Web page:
13 Little Blue Envelopes by Maureen Johnson

Synopsis from Goodreads:
When Ginny receives thirteen little blue envelopes and instructions to buy a plane ticket to London, she knows something exciting is going to happen. What Ginny doesn’t know is that she will have the adventure of her life and it will change her in more ways than one. Life and love are waiting for her across the Atlantic, and the thirteen little blue envelopes are the key to finding them in this funny, romantic, heartbreaking novel.
Synopsis from Amazon:
Everything about Ginny will change this summer, and it’s all because of 13 little blue envelopes! Ginny, aged 17, is left 13 little blue envelopes by her free-spirited young Aunt Peg. Little does she know just how much they will change her life! / Inside envelope No 1 is money and instructions to buy a plane ticket. / Inside envelope No 2 are directions to a specific London flat / Inside envelope No 3 a note to Ginny says: Find a starving artist. / And because of envelope No 4 Ginny and a man called Keith go to Scotland together, with somewhat disastrous — though utterly romantic — results.
I found this story easy to read and finished it in a day.
Ginny receives the 13 letters from her aunt after the aunt has died.  The family hadn’t seen the ‘Runaway Aunt’ for two years before her death.  Each letter has a task that Ginny must complete before she opens the next one.  The destinations that Ginny must reach and the people she must contact, follow in her aunt’s footsteps.  Her aunt was the sort of person who, when life was beginning to feel settled and comfortable, uprooted herself.
The writing flows and each mini adventure is timed beautifully.  The different environments and characters Ginny meets really made this story a hit for me.  Although I enjoyed the story for these reasons, I really didn’t feel that the adventure changed Ginny very much.  I didn’t feel her grow enough as a character – at the end there are tentative steps to her growing into the possibility of the teen she could be.  Even bearing in mind Ginny is only 17, from the synopsis I expected (and wanted!) her to find her own inner strength (and not think it came from her aunt) and self-belief.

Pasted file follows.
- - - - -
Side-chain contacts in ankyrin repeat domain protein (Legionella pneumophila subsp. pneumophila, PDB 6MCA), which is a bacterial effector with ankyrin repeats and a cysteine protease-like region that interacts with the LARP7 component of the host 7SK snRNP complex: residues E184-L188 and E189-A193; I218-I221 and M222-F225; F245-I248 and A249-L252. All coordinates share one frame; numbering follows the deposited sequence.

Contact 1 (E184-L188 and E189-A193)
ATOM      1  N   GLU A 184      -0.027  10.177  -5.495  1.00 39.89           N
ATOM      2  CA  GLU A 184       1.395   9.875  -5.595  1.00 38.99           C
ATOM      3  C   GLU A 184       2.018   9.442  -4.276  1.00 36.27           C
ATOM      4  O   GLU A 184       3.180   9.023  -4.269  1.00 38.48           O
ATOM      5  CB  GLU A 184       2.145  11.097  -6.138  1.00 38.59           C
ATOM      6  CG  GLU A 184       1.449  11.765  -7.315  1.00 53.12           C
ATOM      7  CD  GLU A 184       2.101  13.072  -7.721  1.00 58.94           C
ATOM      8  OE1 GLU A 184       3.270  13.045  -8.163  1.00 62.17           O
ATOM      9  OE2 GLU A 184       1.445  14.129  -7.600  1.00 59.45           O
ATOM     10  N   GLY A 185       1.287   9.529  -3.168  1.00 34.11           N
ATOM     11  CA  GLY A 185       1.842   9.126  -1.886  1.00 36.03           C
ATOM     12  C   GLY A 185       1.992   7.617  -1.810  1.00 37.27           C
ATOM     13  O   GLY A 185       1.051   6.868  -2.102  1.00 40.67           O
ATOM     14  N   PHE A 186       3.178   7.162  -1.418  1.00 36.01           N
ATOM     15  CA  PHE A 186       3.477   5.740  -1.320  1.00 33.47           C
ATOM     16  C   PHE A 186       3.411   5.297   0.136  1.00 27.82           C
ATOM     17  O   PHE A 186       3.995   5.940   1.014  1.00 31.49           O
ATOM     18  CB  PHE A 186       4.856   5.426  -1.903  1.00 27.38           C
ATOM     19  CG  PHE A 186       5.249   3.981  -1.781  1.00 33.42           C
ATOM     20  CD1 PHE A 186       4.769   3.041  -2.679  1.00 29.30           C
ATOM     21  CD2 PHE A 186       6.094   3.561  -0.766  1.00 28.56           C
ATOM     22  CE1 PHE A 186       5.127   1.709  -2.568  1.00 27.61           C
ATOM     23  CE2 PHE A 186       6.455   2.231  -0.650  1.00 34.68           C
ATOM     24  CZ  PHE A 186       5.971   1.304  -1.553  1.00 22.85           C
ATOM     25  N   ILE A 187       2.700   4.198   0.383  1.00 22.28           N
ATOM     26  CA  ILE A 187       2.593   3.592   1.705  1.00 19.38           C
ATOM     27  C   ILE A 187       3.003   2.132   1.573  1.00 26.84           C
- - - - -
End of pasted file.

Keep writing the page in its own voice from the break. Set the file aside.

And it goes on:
I think the relationship between Ginny and Keith was exactly right for their age.  It was a bit bizarre how some things tied in but I do believe in ‘co-incidence’ so it wasn’t too far to stretch my imagination to accommodate how they dipped in and out of each other’s lives.
I didn’t figure out the job that Richard had at Harrods but am assuming it was quite high up in the hierarchy because of the things he was able to do.  I loved it that Ginny re-visited him – it made the story come full circle for me.  I loved the sense of stability Richard gave to the story and thought it was a nice touch that Ginny was able to assuage his grief with the information her aunt had written in one of the later letters.
I was really upset at what happened to letter #13 and at that point the time was getting quite late – I just had to keep reading to the end – subsequently had quite a late night!
The aunt’s art depicting a journey through her illness was very poignant.  I could empathise with how Ginny and Richard were feeling.  It was great that Maureen Johnston had them sharing this together and Ginny’s human touch to show she understood.
Characters make a story come alive make it a book to remember.  In this instance, it’s not the lead character but the supporting cast that have made it memorable.  I would recommend 13 Little Blue Envelopes to anyone who loves pure escapism.

I read this book on my Kindle after Amanda (reviewer One More Page) tweeted a deal that has expired.  I purchased it from Amazon.

13 Little Blue Envelopes was published by HarperCollins e-books (6 Oct 2009).



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